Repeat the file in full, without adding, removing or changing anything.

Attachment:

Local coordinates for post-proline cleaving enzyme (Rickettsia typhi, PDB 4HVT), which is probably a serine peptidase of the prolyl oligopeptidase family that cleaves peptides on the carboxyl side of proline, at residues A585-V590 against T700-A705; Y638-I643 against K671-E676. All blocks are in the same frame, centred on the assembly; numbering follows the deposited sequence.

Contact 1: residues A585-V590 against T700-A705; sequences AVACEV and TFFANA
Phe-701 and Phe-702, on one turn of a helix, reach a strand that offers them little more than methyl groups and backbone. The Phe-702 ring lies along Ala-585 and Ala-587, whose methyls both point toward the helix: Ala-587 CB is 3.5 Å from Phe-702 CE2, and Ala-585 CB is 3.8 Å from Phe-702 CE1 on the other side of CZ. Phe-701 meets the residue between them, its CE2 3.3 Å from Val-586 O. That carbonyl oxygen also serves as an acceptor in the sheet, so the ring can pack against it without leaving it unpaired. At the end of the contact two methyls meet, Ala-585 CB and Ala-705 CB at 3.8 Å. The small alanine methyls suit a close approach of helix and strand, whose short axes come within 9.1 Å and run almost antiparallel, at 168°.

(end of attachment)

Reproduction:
Local coordinates for post-proline cleaving enzyme (Rickettsia typhi, PDB 4HVT), which is probably a serine peptidase of the prolyl oligopeptidase family that cleaves peptides on the carboxyl side of proline, at residues A585-V590 against T700-A705; Y638-I643 against K671-E676. All blocks are in the same frame, centred on the assembly; numbering follows the deposited sequence.

Contact 1: residues A585-V590 against T700-A705; sequences AVACEV and TFFANA
Phe-701 and Phe-702, on one turn of a helix, reach a strand that offers them little more than methyl groups and backbone. The Phe-702 ring lies along Ala-585 and Ala-587, whose methyls both point toward the helix: Ala-587 CB is 3.5 Å from Phe-702 CE2, and Ala-585 CB is 3.8 Å from Phe-702 CE1 on the other side of CZ. Phe-701 meets the residue between them, its CE2 3.3 Å from Val-586 O. That carbonyl oxygen also serves as an acceptor in the sheet, so the ring can pack against it without leaving it unpaired. At the end of the contact two methyls meet, Ala-585 CB and Ala-705 CB at 3.8 Å. The small alanine methyls suit a close approach of helix and strand, whose short axes come within 9.1 Å and run almost antiparallel, at 168°.